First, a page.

A potential breakthrough in the long-time tensions on the Korean Peninsula gave global markets a lift on Tuesday.
Gold prices also responded positively. The yellow metal jumped $13 (+1.0%) to $1,332/oz in early trading.
Spot silver added 29¢ (+1.75%) to $16.70/oz. Platinum was up $4 (+0.4%) to $964/oz while palladium saw earlier gains wiped out, trading flat at $975/oz.
Republicans Push Back Against Trump on Trade
Markets also seemed optimistic that the supposed "trade wars" being sought by the Trump administration are not set in stone.
Wall Street was poised for its second straight day of gains as Republican lawmakers made a concerted effort to get the president to reconsider imposing steep tariffs on steel and aluminum, among other import items.
Although the Constitution gives Congress sole power to levy tariffs, subsequent legislation allows the president a considerable amount of leeway to make trade policy unilaterally.
The dollar sank by 0.6% on the DXY index to about 89.55 on Tuesday morning.
It was the worst loss for the USD in three weeks. Bonds also fell as the 10-year Treasury yield rose to 2.89%.
Naturally, the euro ($1.24) and pound sterling ($1.39) were both up against the dollar. The yen eased to ¥106.2 per dollar.
Stocks rallied beyond Wall St, as well. Asian markets were up sharply overnight: the Shanghai Composite was up 1.2%, the Nikkei 225 rose by 1.8%, and the Hang Seng index in Hong Kong surged 2.1%.
European shares traded about 0.6% higher across the continent. London's FTSE 100 gained 0.8%.
Oil prices were just slightly below unchanged despite the weaker dollar. WTI crude held at $62.50/bbl and Brent crude was steady around $65.50/bbl.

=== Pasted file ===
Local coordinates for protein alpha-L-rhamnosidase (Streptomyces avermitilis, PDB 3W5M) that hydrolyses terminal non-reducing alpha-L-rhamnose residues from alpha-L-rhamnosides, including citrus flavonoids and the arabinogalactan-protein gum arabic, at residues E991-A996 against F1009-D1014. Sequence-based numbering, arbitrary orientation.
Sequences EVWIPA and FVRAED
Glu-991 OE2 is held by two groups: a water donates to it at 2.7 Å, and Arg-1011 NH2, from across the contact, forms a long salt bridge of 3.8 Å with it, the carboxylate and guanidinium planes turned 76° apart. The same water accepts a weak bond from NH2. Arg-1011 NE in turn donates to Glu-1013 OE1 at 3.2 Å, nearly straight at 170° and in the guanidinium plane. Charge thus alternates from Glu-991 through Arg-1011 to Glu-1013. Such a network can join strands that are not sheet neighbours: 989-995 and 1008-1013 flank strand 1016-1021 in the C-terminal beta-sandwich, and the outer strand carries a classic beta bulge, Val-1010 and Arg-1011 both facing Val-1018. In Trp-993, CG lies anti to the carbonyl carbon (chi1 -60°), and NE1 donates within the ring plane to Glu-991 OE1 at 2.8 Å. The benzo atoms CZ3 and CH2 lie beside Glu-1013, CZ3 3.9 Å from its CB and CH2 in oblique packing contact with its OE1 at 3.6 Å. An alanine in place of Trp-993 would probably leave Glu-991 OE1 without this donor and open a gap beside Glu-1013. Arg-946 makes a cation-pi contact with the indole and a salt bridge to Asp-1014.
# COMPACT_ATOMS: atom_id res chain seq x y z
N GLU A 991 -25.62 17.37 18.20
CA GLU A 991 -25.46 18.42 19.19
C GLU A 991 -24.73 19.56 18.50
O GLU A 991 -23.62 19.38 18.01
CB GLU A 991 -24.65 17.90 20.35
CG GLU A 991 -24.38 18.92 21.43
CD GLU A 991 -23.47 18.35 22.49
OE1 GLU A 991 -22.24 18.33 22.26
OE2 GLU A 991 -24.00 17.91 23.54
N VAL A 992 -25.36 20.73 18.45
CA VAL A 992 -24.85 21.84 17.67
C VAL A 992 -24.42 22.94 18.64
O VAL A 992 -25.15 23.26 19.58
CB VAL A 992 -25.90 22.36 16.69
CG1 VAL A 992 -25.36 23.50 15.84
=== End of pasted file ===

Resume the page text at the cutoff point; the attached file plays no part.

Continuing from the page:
North Korea Signals Willingness to Talk
Besides optimism over avoiding a trade war, Tuesday's market rally was related to easing tensions with North Korea.
After agreeing to compete in the Winter Olympics (which were just held in Pyeongchang, South Korea) under one flag, discussions of rapprochement between the two Koreas suddenly seems possible.
Officials from the South and North are reportedly willing to meet next month. There are even suggestions that the Kim regime may be willing to denuclearize and normalize relations with the U.S.
This would undoubtedly be a huge step toward greater geopolitical stability.
In other news, several members of the Federal Reserve Board will be heard from today.
NY Fed President Bill Dudley is speaking in the Virgin Islands this morning. Two more Fed officials will be making public appearances after markets close.
One of the key changes that Congress is considering making to Dodd-Frank is rolling back the Volcker Rule, which places restrictions on "proprietary trading" by commercial banks.
Looking ahead, the European Central Bank (ECB) meets on Thursday while the Bank of Japan (BOJ) holds its next policy meeting on Friday.
Investors will also be watching for the release of February's nonfarm payrolls on Friday.
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